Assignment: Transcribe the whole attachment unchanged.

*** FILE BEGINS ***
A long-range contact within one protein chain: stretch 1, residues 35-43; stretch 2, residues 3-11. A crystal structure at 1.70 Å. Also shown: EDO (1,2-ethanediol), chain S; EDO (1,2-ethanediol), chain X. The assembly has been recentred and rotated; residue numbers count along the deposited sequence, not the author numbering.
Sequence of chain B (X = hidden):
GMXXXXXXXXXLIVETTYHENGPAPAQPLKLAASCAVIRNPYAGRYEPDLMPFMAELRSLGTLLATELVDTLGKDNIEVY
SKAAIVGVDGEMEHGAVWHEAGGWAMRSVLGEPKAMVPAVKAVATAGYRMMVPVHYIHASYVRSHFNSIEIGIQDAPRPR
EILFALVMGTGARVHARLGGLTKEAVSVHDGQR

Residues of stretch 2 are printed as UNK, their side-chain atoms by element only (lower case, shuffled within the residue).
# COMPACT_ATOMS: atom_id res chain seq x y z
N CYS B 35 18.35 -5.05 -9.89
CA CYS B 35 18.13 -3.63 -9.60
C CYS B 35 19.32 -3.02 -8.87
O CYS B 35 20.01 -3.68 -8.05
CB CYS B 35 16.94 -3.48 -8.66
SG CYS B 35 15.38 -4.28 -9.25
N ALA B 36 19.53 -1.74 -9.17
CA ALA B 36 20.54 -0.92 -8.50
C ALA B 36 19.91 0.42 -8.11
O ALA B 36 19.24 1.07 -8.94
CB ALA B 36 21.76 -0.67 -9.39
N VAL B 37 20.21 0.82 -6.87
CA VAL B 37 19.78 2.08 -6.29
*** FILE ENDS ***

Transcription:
A long-range contact within one protein chain: stretch 1, residues 35-43; stretch 2, residues 3-11. A crystal structure at 1.70 Å. Also shown: EDO (1,2-ethanediol), chain S; EDO (1,2-ethanediol), chain X. The assembly has been recentred and rotated; residue numbers count along the deposited sequence, not the author numbering.
Sequence of chain B (X = hidden):
GMXXXXXXXXXLIVETTYHENGPAPAQPLKLAASCAVIRNPYAGRYEPDLMPFMAELRSLGTLLATELVDTLGKDNIEVY
SKAAIVGVDGEMEHGAVWHEAGGWAMRSVLGEPKAMVPAVKAVATAGYRMMVPVHYIHASYVRSHFNSIEIGIQDAPRPR
EILFALVMGTGARVHARLGGLTKEAVSVHDGQR

Residues of stretch 2 are printed as UNK, their side-chain atoms by element only (lower case, shuffled within the residue).
# COMPACT_ATOMS: atom_id res chain seq x y z
N CYS B 35 18.35 -5.05 -9.89
CA CYS B 35 18.13 -3.63 -9.60
C CYS B 35 19.32 -3.02 -8.87
O CYS B 35 20.01 -3.68 -8.05
CB CYS B 35 16.94 -3.48 -8.66
SG CYS B 35 15.38 -4.28 -9.25
N ALA B 36 19.53 -1.74 -9.17
CA ALA B 36 20.54 -0.92 -8.50
C ALA B 36 19.91 0.42 -8.11
O ALA B 36 19.24 1.07 -8.94
CB ALA B 36 21.76 -0.67 -9.39
N VAL B 37 20.21 0.82 -6.87
CA VAL B 37 19.78 2.08 -6.29